Switch to second-line versus continued first-line antiretroviral therapy for patients with low-level HIV-1 viremia: An open-label randomized controlled trial in Lesotho


Autoři: Alain Amstutz aff001;  Bienvenu Lengo Nsakala aff004;  Fiona Vanobberghen aff001;  Josephine Muhairwe aff004;  Tracy Renée Glass aff001;  Tilo Namane aff005;  Tlali Mpholo aff006;  Manuel Battegay aff002;  Thomas Klimkait aff007;  Niklaus Daniel Labhardt aff001
Působiště autorů: Swiss Tropical and Public Health Institute, Basel, Switzerland aff001;  University of Basel, Basel, Switzerland aff002;  Department of Infectious Diseases and Hospital Epidemiology, University Hospital Basel, Basel, Switzerland aff003;  SolidarMed, Partnerships for Health, Maseru, Lesotho aff004;  Motebang Government Hospital, Leribe, Lesotho aff005;  Senkatana HIV Clinic, Maseru, Lesotho aff006;  Molecular Virology, Department of Biomedicine, University of Basel, Basel, Switzerland aff007
Vyšlo v časopise: Switch to second-line versus continued first-line antiretroviral therapy for patients with low-level HIV-1 viremia: An open-label randomized controlled trial in Lesotho. PLoS Med 17(9): e1003325. doi:10.1371/journal.pmed.1003325
Kategorie: Research Article
doi: 10.1371/journal.pmed.1003325

Souhrn

Background

Current World Health Organization (WHO) antiretroviral therapy (ART) guidelines define virologic failure as two consecutive viral load (VL) measurements ≥1,000 copies/mL, triggering empiric switch to next-line ART. This trial assessed if patients with sustained low-level HIV-1 viremia on first-line ART benefit from a switch to second-line treatment.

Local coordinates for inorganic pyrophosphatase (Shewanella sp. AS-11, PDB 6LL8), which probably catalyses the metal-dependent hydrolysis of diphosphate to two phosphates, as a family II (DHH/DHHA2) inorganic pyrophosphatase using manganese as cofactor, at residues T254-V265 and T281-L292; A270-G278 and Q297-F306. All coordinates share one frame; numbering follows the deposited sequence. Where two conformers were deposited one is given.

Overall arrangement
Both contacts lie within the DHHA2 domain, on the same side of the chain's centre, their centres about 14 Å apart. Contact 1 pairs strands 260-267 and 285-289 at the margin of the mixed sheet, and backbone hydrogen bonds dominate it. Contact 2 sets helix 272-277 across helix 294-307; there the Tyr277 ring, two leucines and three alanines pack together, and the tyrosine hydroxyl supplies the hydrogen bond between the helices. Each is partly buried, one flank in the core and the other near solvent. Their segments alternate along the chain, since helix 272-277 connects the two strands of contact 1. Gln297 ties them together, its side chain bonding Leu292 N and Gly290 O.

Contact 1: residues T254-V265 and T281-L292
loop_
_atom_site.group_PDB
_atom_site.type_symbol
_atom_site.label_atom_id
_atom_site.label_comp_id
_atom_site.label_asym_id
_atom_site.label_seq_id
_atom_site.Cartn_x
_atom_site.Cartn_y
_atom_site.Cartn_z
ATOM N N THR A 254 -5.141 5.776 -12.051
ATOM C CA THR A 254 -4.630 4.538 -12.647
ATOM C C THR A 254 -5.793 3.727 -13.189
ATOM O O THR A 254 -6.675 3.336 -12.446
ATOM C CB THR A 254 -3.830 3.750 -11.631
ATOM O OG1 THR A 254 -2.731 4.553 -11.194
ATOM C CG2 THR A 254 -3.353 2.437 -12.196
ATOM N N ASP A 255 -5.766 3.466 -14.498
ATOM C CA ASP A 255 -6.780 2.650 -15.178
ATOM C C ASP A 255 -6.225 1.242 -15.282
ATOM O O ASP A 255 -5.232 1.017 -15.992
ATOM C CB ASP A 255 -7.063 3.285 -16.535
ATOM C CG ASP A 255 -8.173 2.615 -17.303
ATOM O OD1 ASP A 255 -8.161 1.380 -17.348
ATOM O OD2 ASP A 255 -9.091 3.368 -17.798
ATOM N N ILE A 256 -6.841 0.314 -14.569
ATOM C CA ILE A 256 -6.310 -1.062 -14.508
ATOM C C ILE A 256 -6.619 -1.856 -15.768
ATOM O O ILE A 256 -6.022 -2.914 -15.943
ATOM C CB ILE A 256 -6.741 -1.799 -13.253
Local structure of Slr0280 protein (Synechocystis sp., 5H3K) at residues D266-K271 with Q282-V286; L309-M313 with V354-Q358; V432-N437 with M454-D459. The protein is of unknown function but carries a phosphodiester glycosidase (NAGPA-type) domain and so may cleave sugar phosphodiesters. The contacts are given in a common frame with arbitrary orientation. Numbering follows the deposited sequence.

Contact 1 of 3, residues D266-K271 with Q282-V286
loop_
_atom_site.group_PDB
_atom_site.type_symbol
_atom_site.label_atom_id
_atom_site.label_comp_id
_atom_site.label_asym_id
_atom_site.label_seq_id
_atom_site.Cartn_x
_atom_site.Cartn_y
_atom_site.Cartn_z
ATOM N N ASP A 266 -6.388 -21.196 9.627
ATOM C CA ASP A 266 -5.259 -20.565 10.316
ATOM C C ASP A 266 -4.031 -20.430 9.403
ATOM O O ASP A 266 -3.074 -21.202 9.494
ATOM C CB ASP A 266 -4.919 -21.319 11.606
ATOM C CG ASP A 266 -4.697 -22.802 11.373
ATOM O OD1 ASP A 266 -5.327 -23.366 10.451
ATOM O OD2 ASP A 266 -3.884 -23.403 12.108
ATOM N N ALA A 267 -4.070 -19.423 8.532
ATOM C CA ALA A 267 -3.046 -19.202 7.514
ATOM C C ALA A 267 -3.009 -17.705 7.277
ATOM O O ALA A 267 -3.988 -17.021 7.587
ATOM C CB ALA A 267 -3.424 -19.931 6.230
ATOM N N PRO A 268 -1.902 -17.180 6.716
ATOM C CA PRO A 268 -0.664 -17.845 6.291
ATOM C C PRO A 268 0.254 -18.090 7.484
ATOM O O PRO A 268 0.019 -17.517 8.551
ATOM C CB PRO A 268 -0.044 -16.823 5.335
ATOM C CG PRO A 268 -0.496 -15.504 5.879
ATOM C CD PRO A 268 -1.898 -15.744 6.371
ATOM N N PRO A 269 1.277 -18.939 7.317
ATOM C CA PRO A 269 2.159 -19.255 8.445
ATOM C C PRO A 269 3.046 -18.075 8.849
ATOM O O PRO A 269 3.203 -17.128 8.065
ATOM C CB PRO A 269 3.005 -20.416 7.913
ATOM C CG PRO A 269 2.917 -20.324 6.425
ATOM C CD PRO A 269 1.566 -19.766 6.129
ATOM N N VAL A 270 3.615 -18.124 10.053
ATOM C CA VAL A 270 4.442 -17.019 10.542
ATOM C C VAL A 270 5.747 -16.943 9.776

Methods and findings

This multicenter, parallel-group, open-label, superiority, randomized controlled trial enrolled patients on first-line ART containing non-nucleoside reverse transcriptase inhibitors (NNRTI) with two consecutive VLs ≥100 copies/mL, with the second VL between 100–999 copies/mL, from eight clinics in Lesotho. Consenting participants were randomly assigned (1:1), stratified by facility, demographic group, and baseline VL, to either switch to second-line ART (switch group) or continued first-line ART (control group; WHO guidelines). The primary endpoint was viral suppression (<50 copies/mL) at 36 weeks. Analyses were by intention to treat, using logistic regression models, adjusted for demographic group and baseline VL. Between August 1, 2017, and August 7, 2019, 137 individuals were screened, of whom 80 were eligible and randomly assigned to switch (n = 40) or control group (n = 40). The majority of participants were female (54 [68%]) with a median age of 42 y (interquartile range [IQR] 35–51), taking tenofovir disoproxil fumarate/lamivudine/efavirenz (49 [61%]) and on ART for a median of 5.9 y (IQR 3.3–8.6). At 36 weeks, 22/40 (55%) participants in the switch versus 10/40 (25%) in the control group achieved viral suppression (adjusted difference 29%, 95% CI 8%–50%, p = 0.009). The switch group had significantly higher probability of viral suppression across different VL thresholds (<20, <100, <200, <400, and <600 copies/mL) but not for <1,000 copies/mL. Thirty-four (85%) participants in switch group and 21 (53%) in control group experienced at least one adverse event (AE) (p = 0.002). No hospitalization or death or other serious adverse events were observed. Study limitations include a follow-up period too short to observe differences in clinical outcomes, missing values in CD4 cell counts due to national stockout of reagents during the study, and limited generalizability of findings to other than NNRTI-based first-line ART regimens.

Conclusions